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From 'Gucci' by Harmony Korine

Of course, East London has defined British fashion and cultural history over the last 100 years. No book sums this up better than Street London: 1985 - 1996, an ad-hoc collage book that explores the gritty realism of the street fashions of Shoreditch, Hoxton and Hackney that were inspiring the young McQueen. These streets are also famed for their brutalist architecture and while a trip to the Barbican is definitely recommended, one can avoid the uncomfortable underground commute instead opting for Brutal London, an ode to the stunningly raw and urban architecture of the post-war East End.

London’s youth culture is epitomised in Palace Skateboards; the beloved, cult skate brand that inspired Alasdair Mclellan’s The Palace, or The Story of the Face: The Magazine that changed culture a picture book dedicated to the British fashion and music mag that launched the career of Kate Moss. Just as the magazine comes back after 15 years, Harry Styles and Dua Lipa now adorning its covers, one can delve into one of the biggest shapers of London’s rich cultural history.

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From 'This is Grime' by Hattie Collins and Olivia Rose

On the topic of shaping the city’s cultural history, paying homage to Grime is an absolute must. Hattie Collins and Olivia Rose’s This Is Grime explores and celebrates the relatively new history of the UK’s most exciting and influential music genre, from its modest beginnings with the likes of Wiley and Kano in East London all the way to inspiring young artists like Stormzy, south of the river in Croydon.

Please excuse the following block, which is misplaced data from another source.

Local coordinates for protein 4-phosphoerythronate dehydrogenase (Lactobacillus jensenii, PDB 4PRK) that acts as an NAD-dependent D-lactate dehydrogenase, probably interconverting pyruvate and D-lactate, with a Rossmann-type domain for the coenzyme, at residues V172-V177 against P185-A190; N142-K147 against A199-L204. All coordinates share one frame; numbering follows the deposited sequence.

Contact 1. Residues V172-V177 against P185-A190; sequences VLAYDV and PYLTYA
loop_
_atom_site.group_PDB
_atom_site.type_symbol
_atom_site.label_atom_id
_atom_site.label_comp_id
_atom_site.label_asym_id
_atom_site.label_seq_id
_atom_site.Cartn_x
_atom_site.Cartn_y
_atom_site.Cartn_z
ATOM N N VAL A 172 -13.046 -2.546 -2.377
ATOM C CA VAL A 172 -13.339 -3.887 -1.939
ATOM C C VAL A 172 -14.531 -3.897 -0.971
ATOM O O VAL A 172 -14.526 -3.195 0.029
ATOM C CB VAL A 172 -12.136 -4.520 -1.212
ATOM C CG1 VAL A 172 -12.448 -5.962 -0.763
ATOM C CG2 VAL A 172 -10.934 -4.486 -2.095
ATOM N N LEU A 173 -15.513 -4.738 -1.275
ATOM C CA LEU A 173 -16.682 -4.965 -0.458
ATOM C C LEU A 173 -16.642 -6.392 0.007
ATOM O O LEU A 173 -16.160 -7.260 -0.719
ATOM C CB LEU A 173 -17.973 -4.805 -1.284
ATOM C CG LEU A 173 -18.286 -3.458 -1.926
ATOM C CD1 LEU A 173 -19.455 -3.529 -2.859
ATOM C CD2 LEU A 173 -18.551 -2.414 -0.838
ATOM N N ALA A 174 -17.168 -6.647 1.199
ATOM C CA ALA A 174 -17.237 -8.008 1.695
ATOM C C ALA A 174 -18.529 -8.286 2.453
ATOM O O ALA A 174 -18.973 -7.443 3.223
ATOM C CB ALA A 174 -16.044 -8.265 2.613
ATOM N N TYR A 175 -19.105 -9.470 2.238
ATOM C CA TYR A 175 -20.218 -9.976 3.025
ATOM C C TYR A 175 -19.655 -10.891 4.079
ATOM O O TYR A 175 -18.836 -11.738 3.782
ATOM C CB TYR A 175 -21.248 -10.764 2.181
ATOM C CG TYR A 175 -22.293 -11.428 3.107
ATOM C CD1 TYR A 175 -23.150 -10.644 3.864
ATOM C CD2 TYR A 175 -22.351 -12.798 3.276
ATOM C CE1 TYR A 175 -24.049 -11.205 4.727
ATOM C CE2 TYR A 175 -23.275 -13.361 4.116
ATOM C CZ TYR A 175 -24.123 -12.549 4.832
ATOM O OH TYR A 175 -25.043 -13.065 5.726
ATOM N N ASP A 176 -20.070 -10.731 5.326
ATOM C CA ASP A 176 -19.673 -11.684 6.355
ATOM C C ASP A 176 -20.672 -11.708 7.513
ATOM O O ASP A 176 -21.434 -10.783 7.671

After a quick trip south of the Thames on the Overground with Muriel Spark’s The Ballad of Peckham Rye, where one can read into the working-class cultural history of 1960’s Peckham, it’s time to wrap up our figurative book tour of London with Nick Turpin’s On The Night Bus, really the only option to end the evening. This book depicts the raw authenticity of night travel from the outside. Blurred figures resting their tired heads against fogged up windows, hand-prints and fingers drawing in the condensation. If you are sitting in your hotel room, the constant British rain your incarcerator, then this book is a mood. The perfect opportunity to indulge in those autumn-winter blues.

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From 'On The Night Bus' by Nick Turpin

The ME London book collection is stunning and extensive but it is also truly representative of the city. While we don’t recommend you spend your time in London hauled up in your room reading all day, we do suggest checking out the hotel’s literature collection, which offers the perfect cultural context for the city you are about to experience.